Here is a wonderful chart composed by Mr. Scrivener diagramming the details of the current picture. The letter-counts are based on the text as transcribed on the Codex Sinaiticus Homepage (British Museum), but we have subtracted all marginal notes (which were added independently later), and also the peculiar symbols of Scribe D (the ">" arrow used to fill rows to make the page look fuller.). Still counted as a character was the "dots" indicating verse and paragraph divisions, because these are assumed to have been copied from the original master-copy, and are not the invention of either scribe.
Now lets turn to the chart:
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He has already carefully calculated that the best course for handling Luke's verses will be to squeeze them into SIX of the last columns on the 'cancel-sheet' (folio 77-5 recto last 2 columns, and the 4 columns of the other side, 77-5 verso). This will gain him about a half a column.
Now he calculates the remaining approximately SIX columns of Mark, and to leave the last column nearly empty (but avoiding leaving a whole column), he crams about 60 letters into the last column of folio 77-4 recto. He has actually been too extreme here, and now must write the final FIVE columns of Mark rather sparsely to make sure he spills over a little into the last blank column before Luke.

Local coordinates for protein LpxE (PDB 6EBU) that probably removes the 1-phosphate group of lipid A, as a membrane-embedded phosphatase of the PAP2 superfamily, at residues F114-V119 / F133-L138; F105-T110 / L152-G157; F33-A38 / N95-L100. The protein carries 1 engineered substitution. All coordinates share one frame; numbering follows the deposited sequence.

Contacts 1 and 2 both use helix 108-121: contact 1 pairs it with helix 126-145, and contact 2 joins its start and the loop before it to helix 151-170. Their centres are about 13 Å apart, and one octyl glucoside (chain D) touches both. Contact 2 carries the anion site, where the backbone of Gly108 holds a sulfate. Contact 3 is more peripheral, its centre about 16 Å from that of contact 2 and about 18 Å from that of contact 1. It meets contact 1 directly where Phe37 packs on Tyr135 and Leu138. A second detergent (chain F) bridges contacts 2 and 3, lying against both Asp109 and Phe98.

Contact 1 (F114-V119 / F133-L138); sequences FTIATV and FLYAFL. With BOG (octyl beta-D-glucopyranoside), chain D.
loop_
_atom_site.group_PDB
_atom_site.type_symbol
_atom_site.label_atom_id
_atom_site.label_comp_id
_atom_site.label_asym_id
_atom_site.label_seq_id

A glance at the column heights explains why he chose this route. He did not have enough material to stretch Luke to fill an entire SEVENTH column, and even if he had done this by some real spreading, He would have only had just enough space for Mark, filling all the previous columns, without the Long Ending (Mark 16:9-20). This may indeed have been exactly what Scribe A had originally done.
However, Scribe D, likely the Overseer and Corrector of the scriptorium, knew this would be highly unsatisfactory, and wished to at least leave a nearly blank column to tip off future users and enable them to copy in the Ending if they chose to. Scribe D then, was aware of the Long Ending. Even though he did not allow sufficient space for it, due to his desire to keep the look of the manuscript professional and standardize the book-seams, he did feel compelled to make sure that at least the option was available and the problem highlighted.
In this strategy, Scribe D mimicks almost exactly the behavior of the scribe of Codex Vaticanus, who also leaves just enough space to allow for Mark's Ending, but in that case he also left a rather awkward completely blank column between Mark and Luke. It seems clear that our Scribe D had seen that solution before and wanted to improve it by extending Mark into the blank column, and give the appearance of a normal manuscript.
We only need try to reconstruct what the original Scribe A had done on the pages now lost, which ought to explain how the 'need' for a substitution arose.